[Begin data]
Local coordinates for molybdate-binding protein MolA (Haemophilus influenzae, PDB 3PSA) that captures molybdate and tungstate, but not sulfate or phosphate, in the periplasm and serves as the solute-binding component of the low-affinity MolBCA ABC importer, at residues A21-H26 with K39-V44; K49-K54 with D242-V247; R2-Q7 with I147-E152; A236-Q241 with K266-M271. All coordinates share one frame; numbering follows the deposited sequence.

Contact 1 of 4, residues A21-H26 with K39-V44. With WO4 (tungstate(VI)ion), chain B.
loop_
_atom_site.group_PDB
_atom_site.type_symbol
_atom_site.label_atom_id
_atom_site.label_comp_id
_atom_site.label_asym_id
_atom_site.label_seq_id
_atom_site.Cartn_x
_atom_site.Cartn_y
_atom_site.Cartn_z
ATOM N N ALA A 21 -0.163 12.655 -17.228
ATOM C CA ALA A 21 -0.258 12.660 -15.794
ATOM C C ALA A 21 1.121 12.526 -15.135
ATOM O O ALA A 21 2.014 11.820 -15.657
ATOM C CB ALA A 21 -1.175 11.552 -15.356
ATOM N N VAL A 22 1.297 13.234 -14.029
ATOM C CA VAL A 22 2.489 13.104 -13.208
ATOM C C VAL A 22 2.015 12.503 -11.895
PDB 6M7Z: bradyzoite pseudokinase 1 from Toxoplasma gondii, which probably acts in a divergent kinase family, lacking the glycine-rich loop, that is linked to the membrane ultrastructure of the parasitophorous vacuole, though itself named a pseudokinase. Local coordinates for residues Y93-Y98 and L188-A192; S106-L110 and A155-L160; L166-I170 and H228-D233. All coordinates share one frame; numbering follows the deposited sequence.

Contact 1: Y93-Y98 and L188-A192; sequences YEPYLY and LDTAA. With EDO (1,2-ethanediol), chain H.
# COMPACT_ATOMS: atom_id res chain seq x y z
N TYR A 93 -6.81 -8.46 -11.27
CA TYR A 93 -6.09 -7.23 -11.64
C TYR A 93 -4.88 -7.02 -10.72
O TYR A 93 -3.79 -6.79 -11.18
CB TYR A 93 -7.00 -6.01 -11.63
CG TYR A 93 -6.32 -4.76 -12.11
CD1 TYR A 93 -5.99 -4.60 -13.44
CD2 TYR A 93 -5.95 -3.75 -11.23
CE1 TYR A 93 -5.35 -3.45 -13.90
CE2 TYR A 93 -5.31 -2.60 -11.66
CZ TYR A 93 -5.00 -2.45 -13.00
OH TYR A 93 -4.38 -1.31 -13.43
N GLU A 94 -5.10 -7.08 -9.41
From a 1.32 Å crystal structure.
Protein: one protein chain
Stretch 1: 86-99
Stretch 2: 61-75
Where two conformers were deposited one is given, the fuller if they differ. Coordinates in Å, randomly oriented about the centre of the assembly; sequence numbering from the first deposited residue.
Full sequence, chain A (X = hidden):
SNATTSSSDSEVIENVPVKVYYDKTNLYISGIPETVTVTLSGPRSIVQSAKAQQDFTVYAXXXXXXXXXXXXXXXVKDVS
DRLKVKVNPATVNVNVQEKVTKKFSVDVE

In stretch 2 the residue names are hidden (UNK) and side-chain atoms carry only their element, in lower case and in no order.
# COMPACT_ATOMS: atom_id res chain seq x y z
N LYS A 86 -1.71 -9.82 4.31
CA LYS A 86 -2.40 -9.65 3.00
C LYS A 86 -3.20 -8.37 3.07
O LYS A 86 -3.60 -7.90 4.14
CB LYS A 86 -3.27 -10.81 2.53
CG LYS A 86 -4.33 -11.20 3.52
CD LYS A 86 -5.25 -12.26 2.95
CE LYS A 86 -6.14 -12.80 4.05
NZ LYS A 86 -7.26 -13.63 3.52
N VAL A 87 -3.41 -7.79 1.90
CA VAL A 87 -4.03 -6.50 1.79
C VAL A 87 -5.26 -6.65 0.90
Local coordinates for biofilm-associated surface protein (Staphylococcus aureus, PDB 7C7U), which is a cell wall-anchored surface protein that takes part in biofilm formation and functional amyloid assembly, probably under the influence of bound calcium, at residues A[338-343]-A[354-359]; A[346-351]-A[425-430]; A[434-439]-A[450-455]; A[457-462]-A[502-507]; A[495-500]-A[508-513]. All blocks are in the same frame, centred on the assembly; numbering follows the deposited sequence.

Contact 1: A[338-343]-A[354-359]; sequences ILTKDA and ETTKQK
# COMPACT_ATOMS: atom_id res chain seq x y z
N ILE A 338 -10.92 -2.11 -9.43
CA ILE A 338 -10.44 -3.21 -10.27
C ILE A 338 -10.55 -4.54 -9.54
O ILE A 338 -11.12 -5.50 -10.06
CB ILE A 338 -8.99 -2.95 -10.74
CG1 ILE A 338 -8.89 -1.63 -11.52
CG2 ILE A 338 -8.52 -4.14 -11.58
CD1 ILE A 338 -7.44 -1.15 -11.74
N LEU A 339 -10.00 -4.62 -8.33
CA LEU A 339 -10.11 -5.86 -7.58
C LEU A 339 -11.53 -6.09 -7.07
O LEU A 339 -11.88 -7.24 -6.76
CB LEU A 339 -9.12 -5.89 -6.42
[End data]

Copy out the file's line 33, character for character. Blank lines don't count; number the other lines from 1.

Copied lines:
CE2 TYR A 93 -5.31 -2.60 -11.66